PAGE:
Professor Sir David Watson

10 February 2015

We were shocked and saddened to learn of the death of Professor Sir David Watson on 8 February. David had been a dedicated and inspirational Trustee of the Foundation for nearly ten years, and had a formative influence on many of the changes here during that time.

David played a significant role in a fundamental reorientation of the Foundation’s education programmes, in particular in the growth of a substantial but focussed body of research aligned to key issues in policy and practice. Under his close and careful watch the Foundation has become one of the most notable funders of education research, in its broadest sense, in the UK. He was an internationally renowned expert on higher education, but had a deep understanding of schools, further education and lifelong learning and those issues where research and evidence could advance policy and practical change. He cared deeply about the potential for education to increase opportunities in life.

He played a particularly important role in our work on all aspects of the teenage years. He chaired the advisory group for the first phase of the Nuffield-funded review of 14-19 education and training, which synthesised a wide-range of evidence. He took a keen interest in the second phase of this project, which resulted in a book containing detailed policy recommendations. David also played an active and strategic role in relation to our programme of work on adolescent mental health, which examined the broader situation of adolescents today.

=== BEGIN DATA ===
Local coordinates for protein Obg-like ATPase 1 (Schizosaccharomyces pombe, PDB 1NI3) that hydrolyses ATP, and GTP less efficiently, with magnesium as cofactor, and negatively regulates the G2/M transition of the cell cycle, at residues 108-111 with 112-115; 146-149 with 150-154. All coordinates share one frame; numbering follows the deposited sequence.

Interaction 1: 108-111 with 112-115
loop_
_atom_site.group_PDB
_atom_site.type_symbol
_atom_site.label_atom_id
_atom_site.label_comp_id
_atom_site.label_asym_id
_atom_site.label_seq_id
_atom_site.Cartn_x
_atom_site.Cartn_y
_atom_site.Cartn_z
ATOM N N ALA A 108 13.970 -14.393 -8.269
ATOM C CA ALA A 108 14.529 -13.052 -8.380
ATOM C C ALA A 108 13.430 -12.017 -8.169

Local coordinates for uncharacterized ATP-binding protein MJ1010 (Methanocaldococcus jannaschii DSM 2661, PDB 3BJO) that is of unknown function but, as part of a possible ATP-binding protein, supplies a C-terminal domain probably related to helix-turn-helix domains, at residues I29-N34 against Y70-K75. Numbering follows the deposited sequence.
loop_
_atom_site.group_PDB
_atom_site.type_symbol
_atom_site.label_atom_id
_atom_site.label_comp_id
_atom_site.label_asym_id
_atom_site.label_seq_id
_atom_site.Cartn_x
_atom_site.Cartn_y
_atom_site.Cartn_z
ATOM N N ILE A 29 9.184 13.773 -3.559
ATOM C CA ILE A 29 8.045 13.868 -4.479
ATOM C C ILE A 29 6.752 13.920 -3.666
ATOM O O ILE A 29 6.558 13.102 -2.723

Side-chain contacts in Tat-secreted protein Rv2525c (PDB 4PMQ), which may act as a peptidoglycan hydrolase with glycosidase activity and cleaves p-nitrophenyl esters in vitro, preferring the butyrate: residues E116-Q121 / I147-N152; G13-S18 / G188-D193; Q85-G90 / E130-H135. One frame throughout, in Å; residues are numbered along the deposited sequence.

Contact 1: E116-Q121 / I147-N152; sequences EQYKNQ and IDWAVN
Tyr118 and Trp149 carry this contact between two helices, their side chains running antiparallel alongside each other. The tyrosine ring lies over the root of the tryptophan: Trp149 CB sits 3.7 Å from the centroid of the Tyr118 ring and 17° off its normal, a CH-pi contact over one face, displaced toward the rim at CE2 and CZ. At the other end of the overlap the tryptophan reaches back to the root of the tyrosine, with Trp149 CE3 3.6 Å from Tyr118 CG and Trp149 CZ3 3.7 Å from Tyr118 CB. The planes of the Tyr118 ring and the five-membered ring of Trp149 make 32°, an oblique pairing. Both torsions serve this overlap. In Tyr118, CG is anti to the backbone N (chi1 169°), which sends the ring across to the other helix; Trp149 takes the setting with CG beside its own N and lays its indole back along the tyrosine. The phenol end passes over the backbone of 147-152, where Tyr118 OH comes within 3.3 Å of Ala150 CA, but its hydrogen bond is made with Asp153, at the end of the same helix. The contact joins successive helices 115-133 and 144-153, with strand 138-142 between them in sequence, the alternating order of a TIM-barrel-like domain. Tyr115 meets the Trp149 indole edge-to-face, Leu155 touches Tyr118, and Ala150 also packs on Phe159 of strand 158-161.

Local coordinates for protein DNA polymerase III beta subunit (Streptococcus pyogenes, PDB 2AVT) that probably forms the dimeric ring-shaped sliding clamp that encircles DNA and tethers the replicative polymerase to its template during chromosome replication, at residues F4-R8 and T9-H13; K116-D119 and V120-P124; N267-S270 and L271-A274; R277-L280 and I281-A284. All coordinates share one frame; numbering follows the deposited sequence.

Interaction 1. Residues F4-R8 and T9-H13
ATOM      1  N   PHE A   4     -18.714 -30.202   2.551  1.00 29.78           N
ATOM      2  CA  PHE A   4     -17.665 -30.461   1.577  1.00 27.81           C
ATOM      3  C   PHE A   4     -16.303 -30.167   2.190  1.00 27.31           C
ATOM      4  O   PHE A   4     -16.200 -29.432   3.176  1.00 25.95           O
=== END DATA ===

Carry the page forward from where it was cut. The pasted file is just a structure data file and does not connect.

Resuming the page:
David’s influence on the Foundation was much wider than our work in education. He had an eye for ways in which we could fund practical projects that built on research evidence. He had an appetite for smaller projects that did not fit easily into mainstream categories but which had the potential to open up new areas of interest. He took a special interest in work that crossed boundaries and was unlikely to be of interest to other funders. And he understood the importance of taking well-placed risks when outcomes could not be guaranteed. He played an important role in our governance, chairing the Foundation’s Audit Committee for many years.

David played an active role in helping the Foundation make the most of the projects that we funded, chairing numerous seminars and events at Bedford Square, invariably raising the level and quality of discussion. His style was one in which there was a sense of occasion, recognising the importance of the topic, but bringing a relaxed informality that brought out the best in everyone.

Through all of this, David was challenging but warm, making tough judgements when those were required, but always in a way that was constructive and that recognised the need for change as well as continuity.

We will miss him terribly.